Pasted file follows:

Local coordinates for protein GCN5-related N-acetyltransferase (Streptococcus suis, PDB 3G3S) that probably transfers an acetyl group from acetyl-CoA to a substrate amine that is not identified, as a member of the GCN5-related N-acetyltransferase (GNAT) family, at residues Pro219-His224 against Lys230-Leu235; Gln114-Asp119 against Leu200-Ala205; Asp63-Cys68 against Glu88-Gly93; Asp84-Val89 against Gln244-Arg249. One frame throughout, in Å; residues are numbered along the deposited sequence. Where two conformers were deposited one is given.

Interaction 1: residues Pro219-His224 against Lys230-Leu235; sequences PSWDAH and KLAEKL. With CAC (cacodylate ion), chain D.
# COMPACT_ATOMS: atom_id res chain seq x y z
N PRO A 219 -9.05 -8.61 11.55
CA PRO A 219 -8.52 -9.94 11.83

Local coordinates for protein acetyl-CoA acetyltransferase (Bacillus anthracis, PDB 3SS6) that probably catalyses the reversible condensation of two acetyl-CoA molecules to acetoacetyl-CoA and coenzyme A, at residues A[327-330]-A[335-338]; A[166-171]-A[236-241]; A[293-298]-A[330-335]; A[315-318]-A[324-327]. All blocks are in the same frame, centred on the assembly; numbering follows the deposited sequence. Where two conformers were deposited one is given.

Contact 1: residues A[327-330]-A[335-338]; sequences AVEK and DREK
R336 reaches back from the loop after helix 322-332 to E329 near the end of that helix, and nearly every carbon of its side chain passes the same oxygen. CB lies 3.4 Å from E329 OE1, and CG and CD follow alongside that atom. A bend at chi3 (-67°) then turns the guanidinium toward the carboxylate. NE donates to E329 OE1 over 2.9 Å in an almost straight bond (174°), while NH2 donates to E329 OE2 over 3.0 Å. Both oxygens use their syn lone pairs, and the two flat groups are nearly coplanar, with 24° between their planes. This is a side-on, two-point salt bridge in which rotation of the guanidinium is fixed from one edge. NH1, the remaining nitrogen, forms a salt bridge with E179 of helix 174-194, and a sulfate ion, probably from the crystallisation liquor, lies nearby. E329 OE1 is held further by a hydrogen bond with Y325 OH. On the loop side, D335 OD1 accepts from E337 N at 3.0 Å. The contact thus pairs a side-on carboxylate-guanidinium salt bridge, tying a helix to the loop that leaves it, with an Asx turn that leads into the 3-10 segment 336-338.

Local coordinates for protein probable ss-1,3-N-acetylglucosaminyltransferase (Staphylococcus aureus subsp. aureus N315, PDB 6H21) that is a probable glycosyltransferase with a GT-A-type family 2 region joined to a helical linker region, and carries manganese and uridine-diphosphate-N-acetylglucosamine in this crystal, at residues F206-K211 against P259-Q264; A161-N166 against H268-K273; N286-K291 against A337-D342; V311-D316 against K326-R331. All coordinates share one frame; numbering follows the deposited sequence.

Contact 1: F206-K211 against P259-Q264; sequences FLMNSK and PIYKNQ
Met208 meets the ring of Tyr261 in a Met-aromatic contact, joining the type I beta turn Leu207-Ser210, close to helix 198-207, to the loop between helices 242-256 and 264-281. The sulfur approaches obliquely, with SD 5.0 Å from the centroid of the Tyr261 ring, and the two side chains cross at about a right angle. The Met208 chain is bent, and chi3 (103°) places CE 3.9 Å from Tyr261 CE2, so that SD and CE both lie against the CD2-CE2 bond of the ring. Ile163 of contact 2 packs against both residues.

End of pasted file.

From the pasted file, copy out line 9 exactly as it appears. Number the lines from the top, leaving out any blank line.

Local coordinates for protein probable ss-1,3-N-acetylglucosaminyltransferase (Staphylococcus aureus subsp. aureus N315, PDB 6H21) that is a probable glycosyltransferase with a GT-A-type family 2 region joined to a helical linker region, and carries manganese and uridine-diphosphate-N-acetylglucosamine in this crystal, at residues F206-K211 against P259-Q264; A161-N166 against H268-K273; N286-K291 against A337-D342; V311-D316 against K326-R331. All coordinates share one frame; numbering follows the deposited sequence.